SAN FRANCISCO - The personal data gathering abilities of Google, Facebook and other tech companies has sparked growing unease among Americans, with a majority worried that Internet companies are encroaching too much upon their lives, a new poll showed.
Google and Facebook generally topped lists of Americans' concerns about the ability to track physical locations and monitor spending habits and personal communications, according to a poll conducted by Reuters/Ipsos from March 11 to March 26.
The survey highlights a growing ambivalence towards Internet companies whose popular online services, such as social networking, e-commerce and search, have blossomed into some of the world's largest businesses.
Now, as the boundaries between Web products and real world services begin to blur, many of the top Internet companies are racing to put their stamp on everything from home appliances to drones and automobiles.
With billions of dollars in cash, high stock prices, and an appetite for more user data, Google, Facebook, Amazon and others are acquiring a diverse set of companies and launching ambitious technology projects.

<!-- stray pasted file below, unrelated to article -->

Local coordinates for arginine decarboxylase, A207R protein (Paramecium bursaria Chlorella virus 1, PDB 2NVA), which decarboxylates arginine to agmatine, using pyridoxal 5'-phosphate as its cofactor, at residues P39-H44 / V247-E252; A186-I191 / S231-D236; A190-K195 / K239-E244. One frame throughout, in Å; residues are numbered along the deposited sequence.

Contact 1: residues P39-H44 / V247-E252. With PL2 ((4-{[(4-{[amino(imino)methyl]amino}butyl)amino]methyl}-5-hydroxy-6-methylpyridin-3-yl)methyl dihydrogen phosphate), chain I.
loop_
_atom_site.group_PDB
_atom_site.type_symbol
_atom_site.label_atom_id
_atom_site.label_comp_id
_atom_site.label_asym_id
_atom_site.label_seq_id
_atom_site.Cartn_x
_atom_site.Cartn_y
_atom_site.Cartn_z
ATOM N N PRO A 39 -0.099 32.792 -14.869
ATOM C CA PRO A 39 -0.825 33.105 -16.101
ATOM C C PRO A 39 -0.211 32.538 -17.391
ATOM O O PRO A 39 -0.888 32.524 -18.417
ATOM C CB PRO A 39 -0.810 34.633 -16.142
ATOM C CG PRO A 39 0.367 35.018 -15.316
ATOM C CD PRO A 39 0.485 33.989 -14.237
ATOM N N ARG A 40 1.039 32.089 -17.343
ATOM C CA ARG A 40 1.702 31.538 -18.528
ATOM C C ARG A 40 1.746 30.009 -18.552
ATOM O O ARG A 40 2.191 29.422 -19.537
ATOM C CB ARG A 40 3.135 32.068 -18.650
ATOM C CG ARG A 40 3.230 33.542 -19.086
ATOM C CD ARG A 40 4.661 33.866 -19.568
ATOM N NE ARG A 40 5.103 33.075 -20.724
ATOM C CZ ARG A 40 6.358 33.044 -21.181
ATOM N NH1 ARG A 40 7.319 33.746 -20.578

But their grand ambitions are inciting concern, according to the poll of nearly 5,000 Americans. Of 4,781 respondents, 51 per cent replied "yes" when asked if those three companies, plus Apple, Microsoft and Twitter, were pushing too far and expanding into too many areas of people's lives.
This poll measures accuracy using a credibility interval and is accurate to plus or minus 1.6 percentage points. "It's very accurate to say that many people have love-hate relationships with some of their technology providers," said Nuala O'Connor, the President of the Center for Democracy and Technology, an Internet public policy group which has received funding from companies including Google, Amazon and Microsoft.
"As technology moves forward, as new technologies are in use and in people's lives, they should question 'Is this a fair deal between me and the device?'"
Fears about the expanding abilities of tech companies crystallized when Google acknowledged in 2010 that its fleet of StreetView cars, which criss-cross the globe taking panoramic photos for Google's online mapping service, had inadvertently collected emails and other personal information transmitted over unencrypted home wireless networks.